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Thin Partitions - artist Ken Elias

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Nicola Heywood Thomas Nicola Heywood Thomas | 11:48 UK time, Thursday, 22 October 2009

I'm looking forward this week to talking on Thursday's Radio Wales Arts Show to art historian Ceri Thomas about the work of the Glynneath artist Ken Elias.

As well as being a practising artist Ceri is an expert on the subject of Wales' visual culture since 1945 and the book he's edited on Elias' art is out to coincide with a major retrospective exhibition at the National Library in Aberystwyth.

It's a very apt time for a look back at Ken Elias' work to date as he'll turn 65 on November 9. The body of work spans photomontage from the 60s and 70s to recent paintings which all draw on Elias' memories of childhood and home. It was only the more recent paintings that I knew until I read Thin Partitions and I feel I understand Ken's inspirations and influences much more now.

He was born and grew up in Glynneath where the cinema at the Welfare Hall played a great part in his childhood due to the fact that he would accompany his Aunty Katy to her work as an usherette there. Those filmic images recur in his work even today.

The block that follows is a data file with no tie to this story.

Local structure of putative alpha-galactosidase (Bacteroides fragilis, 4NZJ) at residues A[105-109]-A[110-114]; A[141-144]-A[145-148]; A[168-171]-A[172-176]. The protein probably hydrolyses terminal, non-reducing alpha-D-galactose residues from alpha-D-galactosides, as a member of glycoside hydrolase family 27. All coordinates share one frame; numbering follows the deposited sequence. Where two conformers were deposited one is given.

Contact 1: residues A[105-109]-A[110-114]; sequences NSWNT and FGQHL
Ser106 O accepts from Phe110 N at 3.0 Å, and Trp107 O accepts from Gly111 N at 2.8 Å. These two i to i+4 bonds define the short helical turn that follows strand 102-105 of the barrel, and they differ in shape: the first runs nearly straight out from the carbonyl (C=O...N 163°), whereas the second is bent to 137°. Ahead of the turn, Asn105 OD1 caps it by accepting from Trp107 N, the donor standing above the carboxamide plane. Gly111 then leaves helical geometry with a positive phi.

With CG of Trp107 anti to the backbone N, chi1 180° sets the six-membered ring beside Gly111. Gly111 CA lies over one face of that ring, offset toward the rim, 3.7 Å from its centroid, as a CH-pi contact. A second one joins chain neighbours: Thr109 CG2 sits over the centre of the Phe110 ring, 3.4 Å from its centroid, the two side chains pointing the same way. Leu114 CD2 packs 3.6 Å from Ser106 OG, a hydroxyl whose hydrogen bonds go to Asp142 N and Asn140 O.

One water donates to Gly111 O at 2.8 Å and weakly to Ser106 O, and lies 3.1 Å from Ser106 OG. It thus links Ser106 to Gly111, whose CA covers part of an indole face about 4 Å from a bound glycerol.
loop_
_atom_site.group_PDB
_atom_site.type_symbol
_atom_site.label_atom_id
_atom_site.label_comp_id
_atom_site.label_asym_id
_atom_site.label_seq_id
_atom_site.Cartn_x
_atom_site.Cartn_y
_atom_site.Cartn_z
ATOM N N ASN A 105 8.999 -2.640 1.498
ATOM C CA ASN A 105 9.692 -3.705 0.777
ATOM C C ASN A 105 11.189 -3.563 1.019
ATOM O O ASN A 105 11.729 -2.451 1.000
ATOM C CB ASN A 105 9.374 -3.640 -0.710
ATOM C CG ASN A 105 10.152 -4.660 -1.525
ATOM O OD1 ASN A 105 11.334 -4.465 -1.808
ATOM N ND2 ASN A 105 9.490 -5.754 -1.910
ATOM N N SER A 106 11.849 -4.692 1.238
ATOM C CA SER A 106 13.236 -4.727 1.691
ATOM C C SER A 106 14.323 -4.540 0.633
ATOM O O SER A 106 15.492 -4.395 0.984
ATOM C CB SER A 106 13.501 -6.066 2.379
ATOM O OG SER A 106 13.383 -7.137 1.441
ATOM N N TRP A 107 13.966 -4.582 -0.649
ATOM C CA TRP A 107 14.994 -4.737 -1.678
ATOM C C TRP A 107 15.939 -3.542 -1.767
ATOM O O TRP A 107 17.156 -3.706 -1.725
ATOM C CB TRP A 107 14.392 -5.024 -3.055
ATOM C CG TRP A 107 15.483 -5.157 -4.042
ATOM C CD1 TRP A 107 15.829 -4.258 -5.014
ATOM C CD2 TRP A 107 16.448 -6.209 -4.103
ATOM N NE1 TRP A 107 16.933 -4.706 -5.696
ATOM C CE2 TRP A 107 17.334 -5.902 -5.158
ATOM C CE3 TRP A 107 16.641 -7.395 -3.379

From Glynneath Ken Elias went to study art in Cardiff and Newport at an exciting time for the visual arts and his work in collage, prints and photomontage show both the contemporary influence and that of the movies of his childhood.

When I went to interview Ken at his home last week, there were several paintings in progress in the studio. He told me he likes to work on more than one piece at a time and builds them up gradually.

He said he's delighted both with the retrospective exhibition (which will travel to the Royal Cambrian Academy and later to Aberdare next year) and with the book but stressed that there was plenty of work still to be created and that no-one should view the National Library exhibition as a complete summing up of his work.

That interview forms part of the Radio Wales Arts Show on Thursday 22 October when I'll be joined in the studio by Ceri Thomas.


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